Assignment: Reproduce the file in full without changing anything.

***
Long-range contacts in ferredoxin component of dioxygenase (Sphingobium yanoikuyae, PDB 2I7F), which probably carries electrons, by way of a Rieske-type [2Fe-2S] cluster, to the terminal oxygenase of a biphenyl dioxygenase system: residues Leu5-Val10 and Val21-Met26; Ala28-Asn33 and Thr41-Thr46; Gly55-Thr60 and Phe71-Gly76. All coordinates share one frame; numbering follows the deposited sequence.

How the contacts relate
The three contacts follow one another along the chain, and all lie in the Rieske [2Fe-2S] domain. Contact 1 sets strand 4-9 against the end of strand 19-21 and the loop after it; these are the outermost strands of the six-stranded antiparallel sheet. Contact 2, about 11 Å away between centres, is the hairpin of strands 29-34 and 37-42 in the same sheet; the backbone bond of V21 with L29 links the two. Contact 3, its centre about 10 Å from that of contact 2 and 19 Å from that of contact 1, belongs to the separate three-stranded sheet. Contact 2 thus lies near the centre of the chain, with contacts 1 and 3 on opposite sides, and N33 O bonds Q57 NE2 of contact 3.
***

Long-range contacts in ferredoxin component of dioxygenase (Sphingobium yanoikuyae, PDB 2I7F), which probably carries electrons, by way of a Rieske-type [2Fe-2S] cluster, to the terminal oxygenase of a biphenyl dioxygenase system: residues Leu5-Val10 and Val21-Met26; Ala28-Asn33 and Thr41-Thr46; Gly55-Thr60 and Phe71-Gly76. All coordinates share one frame; numbering follows the deposited sequence.

How the contacts relate
The three contacts follow one another along the chain, and all lie in the Rieske [2Fe-2S] domain. Contact 1 sets strand 4-9 against the end of strand 19-21 and the loop after it; these are the outermost strands of the six-stranded antiparallel sheet. Contact 2, about 11 Å away between centres, is the hairpin of strands 29-34 and 37-42 in the same sheet; the backbone bond of V21 with L29 links the two. Contact 3, its centre about 10 Å from that of contact 2 and 19 Å from that of contact 1, belongs to the separate three-stranded sheet. Contact 2 thus lies near the centre of the chain, with contacts 1 and 3 on opposite sides, and N33 O bonds Q57 NE2 of contact 3.